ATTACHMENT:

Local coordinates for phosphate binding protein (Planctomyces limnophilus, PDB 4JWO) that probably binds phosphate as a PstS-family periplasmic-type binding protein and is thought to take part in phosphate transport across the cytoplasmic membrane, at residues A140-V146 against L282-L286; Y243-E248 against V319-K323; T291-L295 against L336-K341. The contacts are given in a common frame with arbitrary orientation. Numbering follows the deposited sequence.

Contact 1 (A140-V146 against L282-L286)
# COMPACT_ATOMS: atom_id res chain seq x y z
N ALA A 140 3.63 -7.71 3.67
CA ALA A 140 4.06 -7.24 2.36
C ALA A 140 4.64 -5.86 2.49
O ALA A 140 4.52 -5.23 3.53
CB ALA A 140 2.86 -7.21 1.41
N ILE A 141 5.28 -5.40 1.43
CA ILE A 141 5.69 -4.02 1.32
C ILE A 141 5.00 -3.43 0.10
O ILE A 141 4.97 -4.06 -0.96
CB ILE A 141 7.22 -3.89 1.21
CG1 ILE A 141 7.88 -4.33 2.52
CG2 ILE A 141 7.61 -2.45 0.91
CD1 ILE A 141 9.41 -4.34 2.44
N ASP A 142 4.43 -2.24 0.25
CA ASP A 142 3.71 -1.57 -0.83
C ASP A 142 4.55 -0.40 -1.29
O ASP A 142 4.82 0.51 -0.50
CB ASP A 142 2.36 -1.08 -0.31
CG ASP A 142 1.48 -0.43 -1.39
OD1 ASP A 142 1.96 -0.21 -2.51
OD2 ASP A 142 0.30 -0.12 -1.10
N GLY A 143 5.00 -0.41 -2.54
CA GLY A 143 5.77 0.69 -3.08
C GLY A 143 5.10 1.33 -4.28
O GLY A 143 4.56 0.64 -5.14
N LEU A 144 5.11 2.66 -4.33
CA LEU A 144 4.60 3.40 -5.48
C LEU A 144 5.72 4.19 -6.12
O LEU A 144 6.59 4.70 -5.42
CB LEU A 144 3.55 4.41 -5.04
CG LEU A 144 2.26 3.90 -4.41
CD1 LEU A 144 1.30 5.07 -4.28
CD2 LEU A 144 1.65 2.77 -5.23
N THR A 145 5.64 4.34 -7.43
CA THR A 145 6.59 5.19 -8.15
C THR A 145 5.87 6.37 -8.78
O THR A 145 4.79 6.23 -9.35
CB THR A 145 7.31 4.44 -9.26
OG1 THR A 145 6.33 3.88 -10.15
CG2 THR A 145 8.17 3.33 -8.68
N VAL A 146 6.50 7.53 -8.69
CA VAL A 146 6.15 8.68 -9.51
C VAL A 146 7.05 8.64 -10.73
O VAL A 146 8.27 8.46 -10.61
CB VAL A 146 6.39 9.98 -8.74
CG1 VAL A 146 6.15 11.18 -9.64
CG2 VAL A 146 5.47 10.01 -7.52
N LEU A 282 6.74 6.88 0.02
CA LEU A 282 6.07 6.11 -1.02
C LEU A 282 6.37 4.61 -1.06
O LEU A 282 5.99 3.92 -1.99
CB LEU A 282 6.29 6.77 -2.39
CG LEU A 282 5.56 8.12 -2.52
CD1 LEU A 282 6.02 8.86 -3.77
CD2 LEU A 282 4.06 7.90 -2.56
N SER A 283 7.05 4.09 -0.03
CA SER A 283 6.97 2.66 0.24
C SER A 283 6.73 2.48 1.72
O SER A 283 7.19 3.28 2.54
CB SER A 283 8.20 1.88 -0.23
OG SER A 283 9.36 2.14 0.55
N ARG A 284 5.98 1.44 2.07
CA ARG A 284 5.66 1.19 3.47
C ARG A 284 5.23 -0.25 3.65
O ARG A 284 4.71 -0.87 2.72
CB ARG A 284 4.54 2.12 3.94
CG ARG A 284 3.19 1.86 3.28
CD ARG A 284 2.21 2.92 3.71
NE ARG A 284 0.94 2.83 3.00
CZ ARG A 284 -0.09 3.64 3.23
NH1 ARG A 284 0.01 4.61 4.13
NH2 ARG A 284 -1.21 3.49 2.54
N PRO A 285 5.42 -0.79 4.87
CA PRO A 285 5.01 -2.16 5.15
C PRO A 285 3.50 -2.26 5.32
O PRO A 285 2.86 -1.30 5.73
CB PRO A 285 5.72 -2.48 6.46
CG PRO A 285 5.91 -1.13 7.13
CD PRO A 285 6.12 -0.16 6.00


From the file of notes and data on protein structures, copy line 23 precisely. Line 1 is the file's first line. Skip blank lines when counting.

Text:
OD1 ASP A 142 1.96 -0.21 -2.51